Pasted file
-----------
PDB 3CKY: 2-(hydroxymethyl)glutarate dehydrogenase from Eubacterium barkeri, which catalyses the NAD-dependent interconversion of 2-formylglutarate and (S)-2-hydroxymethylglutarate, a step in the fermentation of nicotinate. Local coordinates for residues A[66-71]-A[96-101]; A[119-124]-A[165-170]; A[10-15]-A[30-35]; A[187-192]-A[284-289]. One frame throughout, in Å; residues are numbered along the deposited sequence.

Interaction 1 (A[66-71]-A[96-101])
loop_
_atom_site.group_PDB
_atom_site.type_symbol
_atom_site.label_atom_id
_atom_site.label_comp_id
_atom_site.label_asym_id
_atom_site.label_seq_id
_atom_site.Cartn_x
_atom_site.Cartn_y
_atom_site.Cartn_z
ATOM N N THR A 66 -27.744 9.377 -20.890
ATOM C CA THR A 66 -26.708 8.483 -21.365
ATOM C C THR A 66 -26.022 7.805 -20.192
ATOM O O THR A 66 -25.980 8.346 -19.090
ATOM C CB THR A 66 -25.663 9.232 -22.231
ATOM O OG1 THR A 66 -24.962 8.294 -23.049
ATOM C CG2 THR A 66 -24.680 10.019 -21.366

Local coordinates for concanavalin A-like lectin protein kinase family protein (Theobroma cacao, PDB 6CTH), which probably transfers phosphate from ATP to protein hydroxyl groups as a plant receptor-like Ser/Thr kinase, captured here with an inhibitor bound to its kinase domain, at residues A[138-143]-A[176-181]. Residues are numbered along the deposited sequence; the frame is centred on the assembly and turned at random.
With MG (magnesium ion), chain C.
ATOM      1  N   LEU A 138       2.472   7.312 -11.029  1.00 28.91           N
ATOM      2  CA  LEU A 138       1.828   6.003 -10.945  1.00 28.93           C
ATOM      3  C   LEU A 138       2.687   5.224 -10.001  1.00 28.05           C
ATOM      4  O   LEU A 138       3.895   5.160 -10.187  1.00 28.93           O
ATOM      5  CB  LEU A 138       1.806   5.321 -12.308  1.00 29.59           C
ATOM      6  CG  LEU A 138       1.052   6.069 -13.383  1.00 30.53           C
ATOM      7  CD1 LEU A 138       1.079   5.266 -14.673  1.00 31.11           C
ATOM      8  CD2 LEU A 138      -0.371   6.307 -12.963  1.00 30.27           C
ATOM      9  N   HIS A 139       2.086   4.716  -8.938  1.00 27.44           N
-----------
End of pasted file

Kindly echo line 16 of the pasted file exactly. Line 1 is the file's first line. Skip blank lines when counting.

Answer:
ATOM O O THR A 66 -25.980 8.346 -19.090